To celebrate International Day of Women and Girls in Science 2021 on Thursday, February 11, we feature one scientist, Beth Stevens, PhD, who has mentored and inspired many people, from former postdocs to colleagues in academia, industry, and beyond.
Underlying the success of scientists and engineers at 10x Genomics and beyond is the mentorship of inspiring teachers and scientific role models. For many of us, these key figures are women scientists. There is one woman, in particular, that we at 10x Genomics feel is worthy of mention, and that is Beth Stevens, PhD, a researcher at Harvard University.
To celebrate the International Day of Women and Girls in Science 2021, we acknowledge and thank Dr. Stevens by speaking with a few scientists who have been inspired by her scientific success, mentorship, and vision as a driving force in making the field inclusive for women and other minorities.
Dr. Stevens is a Howard Hughes Medical Institute investigator, an associate professor at Harvard Medical School in the F.M. Kirby Neurobiology Center at Boston Children’s Hospital, and a member of the Broad Institute and the Stanley Center for Psychiatric Research. She received her PhD from the University of Maryland, College Park, and finished postdoctoral research at Stanford University with Ben Barres.
As a 2015 MacArthur Fellowship recipient, Dr. Stevens was awarded the so-called "Genius Grant" for her lab’s pioneering research on the role that microglia, non-neuronal cells once thought to only function as resident immune cells, play in brain development. Specifically, her lab discovered a role for microglia in pruning (or, phagocytosing) weak synapses via complement proteins during brain development—and that, when this process goes awry, it can lead to or contribute to disease. This work has led her and others to further investigate how impaired microglial function in this pruning pathway may cause other brain diseases, such as schizophrenia, and neurodegenerative conditions, such as Alzheimer’s disease or Huntington’s disease.
“I’ve long-admired Beth’s work, which includes more than 40 publications that serve to delineate the role of glia in synaptic plasticity in the brain,” says Kelly Miller, PhD, Senior Manager, Neuroscience Segment Marketing at 10x Genomics. “Beyond her impressive body of work, I admire the path that Beth carved out for herself in a male-dominated scientific research community. She earned her place through hard work, intelligence, creativity, and assertiveness.”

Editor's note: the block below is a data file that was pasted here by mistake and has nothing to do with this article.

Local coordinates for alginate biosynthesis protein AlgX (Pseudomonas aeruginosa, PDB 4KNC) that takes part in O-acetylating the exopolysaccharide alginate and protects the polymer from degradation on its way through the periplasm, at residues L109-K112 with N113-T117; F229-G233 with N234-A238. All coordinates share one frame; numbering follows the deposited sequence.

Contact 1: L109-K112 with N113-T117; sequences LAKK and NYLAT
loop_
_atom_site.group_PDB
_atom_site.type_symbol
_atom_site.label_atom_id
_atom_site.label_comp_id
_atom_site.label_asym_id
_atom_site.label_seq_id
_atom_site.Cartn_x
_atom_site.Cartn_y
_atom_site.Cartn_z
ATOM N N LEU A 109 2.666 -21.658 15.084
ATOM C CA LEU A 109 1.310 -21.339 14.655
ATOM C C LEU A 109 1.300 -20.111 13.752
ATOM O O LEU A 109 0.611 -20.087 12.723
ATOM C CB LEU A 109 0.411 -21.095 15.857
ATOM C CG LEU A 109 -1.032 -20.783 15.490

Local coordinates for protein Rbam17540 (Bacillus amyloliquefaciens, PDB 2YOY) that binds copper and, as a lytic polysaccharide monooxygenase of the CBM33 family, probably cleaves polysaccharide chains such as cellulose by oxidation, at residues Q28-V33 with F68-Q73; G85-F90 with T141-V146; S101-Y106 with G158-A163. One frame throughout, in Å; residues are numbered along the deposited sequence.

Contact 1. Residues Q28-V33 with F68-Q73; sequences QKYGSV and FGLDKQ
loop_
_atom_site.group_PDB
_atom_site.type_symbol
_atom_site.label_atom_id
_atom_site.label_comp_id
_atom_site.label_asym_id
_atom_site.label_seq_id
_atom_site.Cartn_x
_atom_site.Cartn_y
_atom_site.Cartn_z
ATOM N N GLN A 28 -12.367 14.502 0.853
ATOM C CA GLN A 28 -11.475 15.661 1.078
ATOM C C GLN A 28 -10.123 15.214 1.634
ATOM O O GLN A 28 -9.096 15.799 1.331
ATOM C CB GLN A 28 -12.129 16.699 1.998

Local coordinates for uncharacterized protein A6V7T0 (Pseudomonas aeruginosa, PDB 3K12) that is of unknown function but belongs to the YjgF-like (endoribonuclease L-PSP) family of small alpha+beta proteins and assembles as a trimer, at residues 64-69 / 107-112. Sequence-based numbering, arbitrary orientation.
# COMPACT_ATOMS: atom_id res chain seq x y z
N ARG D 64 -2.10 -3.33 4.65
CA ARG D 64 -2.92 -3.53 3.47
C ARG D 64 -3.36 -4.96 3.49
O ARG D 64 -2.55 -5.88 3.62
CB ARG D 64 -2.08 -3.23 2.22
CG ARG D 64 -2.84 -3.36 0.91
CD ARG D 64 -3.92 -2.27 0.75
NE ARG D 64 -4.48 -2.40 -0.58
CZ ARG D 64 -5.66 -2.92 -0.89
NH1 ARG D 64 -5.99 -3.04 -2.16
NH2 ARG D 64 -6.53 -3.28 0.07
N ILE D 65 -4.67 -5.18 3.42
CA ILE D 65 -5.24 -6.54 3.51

It’s not surprising that women who have worked for or with Dr. Stevens find inspiration in her leadership as well.
“I admire several things about Beth from a scientific and personal standpoint,” says Nicole Scott-Hewitt, PhD, currently a postdoc in Dr. Stevens’ lab. “She has a natural ability to envision and convey the ‘big picture’ in an innovative, compelling, and approachable way. She encourages open scientific discussions and collaboration, and [she] happily shares credit with colleagues and trainees. She is truly supportive of promoting and maintaining a healthy work-life balance and genuinely cares about the success and well-being of those in her lab.”
Another postdoc in her lab, Martine Therrien, PhD, also finds Dr. Stevens admirable. “Beth is a truly inspiring scientist: she has a collaborative and interdisciplinary view on science and it [translates to] most of her work,” she says. “Her love and excitement for science is contagious and is greatly appreciated when I encounter challenges in the lab.”
In terms of how Dr. Stevens’ mentorship has impacted her career, Dr. Scott-Hewitt credits Dr. Stevens for showing her that “women are just as capable of developing inventive and lofty scientific goals and translating those into a robust research program, without having to sacrifice their personal goals or interests.”
Dr. Stevens is also known for her vision of inclusivity. One of the missions of her lab is “to mentor the next generation of scientific leaders in an inspiring, collaborative training environment. The Stevens Lab believes that diversity of perspective, background, and ability is key to creativity and innovation in science.” To that end, the lab welcomes all people and is committed to fostering an inclusive environment for not only women, but also immigrants, LGBTQI+, people with disabilities, and Black, Indigenous and People of Color (BIPOC).
“What has impacted me the most is how she empowers people around her,” Dr. Therrien says. “In an environment that is highly competitive, many trainees, including myself, have imposter syndrome and feel we don’t belong. However, Beth includes all of us in discussions with collaborators [and] encourages us to go further in our projects. She is always on our side. With all her encouragement, I truly believe that my postdoctoral project will be successful and will lead me to a bright future.”
When asked what one thing they would acknowledge—or thank—Dr. Stevens for, her mentees emphasized how much they respect both her trailblazing research and commitment to empowering women in science.
“I would thank her for providing an environment supportive of intellectual curiosity and freedom, giving others and myself the trust, flexibility, and resources to develop and pursue creative scientific questions,” Dr. Scott-Hewitt says.
Adds Dr. Therrien, “She is an amazing mentor, the type of mentor academia needs to increase its diversity and to make everyone feel welcome.”